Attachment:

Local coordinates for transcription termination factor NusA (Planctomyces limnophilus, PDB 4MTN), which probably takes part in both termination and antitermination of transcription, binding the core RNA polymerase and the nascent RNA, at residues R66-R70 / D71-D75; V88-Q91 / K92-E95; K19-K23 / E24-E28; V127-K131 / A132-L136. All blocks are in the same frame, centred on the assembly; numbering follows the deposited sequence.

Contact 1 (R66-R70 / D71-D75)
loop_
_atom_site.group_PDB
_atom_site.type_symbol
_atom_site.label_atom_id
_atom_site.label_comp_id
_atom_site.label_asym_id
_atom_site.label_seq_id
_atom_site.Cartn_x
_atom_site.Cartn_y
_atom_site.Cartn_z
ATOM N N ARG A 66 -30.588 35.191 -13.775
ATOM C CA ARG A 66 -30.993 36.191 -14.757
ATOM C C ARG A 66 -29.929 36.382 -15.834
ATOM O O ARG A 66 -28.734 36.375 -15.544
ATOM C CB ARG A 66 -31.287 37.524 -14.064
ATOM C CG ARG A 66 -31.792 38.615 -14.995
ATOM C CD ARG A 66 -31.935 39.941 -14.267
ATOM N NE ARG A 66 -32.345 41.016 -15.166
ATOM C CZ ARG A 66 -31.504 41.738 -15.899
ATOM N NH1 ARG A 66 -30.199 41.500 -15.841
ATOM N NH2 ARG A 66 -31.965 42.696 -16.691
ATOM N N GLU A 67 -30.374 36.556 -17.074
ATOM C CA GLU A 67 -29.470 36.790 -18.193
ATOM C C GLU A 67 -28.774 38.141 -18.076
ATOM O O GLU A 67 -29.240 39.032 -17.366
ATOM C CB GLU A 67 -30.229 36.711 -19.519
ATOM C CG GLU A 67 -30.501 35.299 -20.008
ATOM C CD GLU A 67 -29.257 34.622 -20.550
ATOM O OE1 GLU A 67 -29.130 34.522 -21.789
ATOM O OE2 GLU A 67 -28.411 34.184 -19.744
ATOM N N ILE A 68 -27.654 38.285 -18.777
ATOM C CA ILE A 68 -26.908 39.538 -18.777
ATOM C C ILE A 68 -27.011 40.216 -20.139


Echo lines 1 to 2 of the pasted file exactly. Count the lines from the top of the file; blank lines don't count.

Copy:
Local coordinates for transcription termination factor NusA (Planctomyces limnophilus, PDB 4MTN), which probably takes part in both termination and antitermination of transcription, binding the core RNA polymerase and the nascent RNA, at residues R66-R70 / D71-D75; V88-Q91 / K92-E95; K19-K23 / E24-E28; V127-K131 / A132-L136. All blocks are in the same frame, centred on the assembly; numbering follows the deposited sequence.

Contact 1 (R66-R70 / D71-D75)